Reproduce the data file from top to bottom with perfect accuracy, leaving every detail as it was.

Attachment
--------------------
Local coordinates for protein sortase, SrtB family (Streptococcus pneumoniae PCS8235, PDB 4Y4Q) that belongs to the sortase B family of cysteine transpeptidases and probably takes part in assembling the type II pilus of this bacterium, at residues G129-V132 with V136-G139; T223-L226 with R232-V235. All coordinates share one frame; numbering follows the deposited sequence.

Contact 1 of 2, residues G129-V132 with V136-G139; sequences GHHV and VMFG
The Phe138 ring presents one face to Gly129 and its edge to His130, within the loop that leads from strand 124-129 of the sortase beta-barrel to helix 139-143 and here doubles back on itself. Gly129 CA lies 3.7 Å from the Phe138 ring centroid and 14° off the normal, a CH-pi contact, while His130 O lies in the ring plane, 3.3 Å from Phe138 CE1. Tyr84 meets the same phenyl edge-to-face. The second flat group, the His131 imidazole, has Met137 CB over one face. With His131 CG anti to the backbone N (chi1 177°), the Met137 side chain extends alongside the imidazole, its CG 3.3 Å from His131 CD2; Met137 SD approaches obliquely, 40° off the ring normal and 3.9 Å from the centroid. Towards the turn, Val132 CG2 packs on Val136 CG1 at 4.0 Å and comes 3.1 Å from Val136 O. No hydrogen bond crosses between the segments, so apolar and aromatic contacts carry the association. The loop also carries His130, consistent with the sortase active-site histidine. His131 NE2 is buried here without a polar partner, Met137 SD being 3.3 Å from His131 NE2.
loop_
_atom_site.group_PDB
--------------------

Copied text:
Local coordinates for protein sortase, SrtB family (Streptococcus pneumoniae PCS8235, PDB 4Y4Q) that belongs to the sortase B family of cysteine transpeptidases and probably takes part in assembling the type II pilus of this bacterium, at residues G129-V132 with V136-G139; T223-L226 with R232-V235. All coordinates share one frame; numbering follows the deposited sequence.

Contact 1 of 2, residues G129-V132 with V136-G139; sequences GHHV and VMFG
The Phe138 ring presents one face to Gly129 and its edge to His130, within the loop that leads from strand 124-129 of the sortase beta-barrel to helix 139-143 and here doubles back on itself. Gly129 CA lies 3.7 Å from the Phe138 ring centroid and 14° off the normal, a CH-pi contact, while His130 O lies in the ring plane, 3.3 Å from Phe138 CE1. Tyr84 meets the same phenyl edge-to-face. The second flat group, the His131 imidazole, has Met137 CB over one face. With His131 CG anti to the backbone N (chi1 177°), the Met137 side chain extends alongside the imidazole, its CG 3.3 Å from His131 CD2; Met137 SD approaches obliquely, 40° off the ring normal and 3.9 Å from the centroid. Towards the turn, Val132 CG2 packs on Val136 CG1 at 4.0 Å and comes 3.1 Å from Val136 O. No hydrogen bond crosses between the segments, so apolar and aromatic contacts carry the association. The loop also carries His130, consistent with the sortase active-site histidine. His131 NE2 is buried here without a polar partner, Met137 SD being 3.3 Å from His131 NE2.
loop_
_atom_site.group_PDB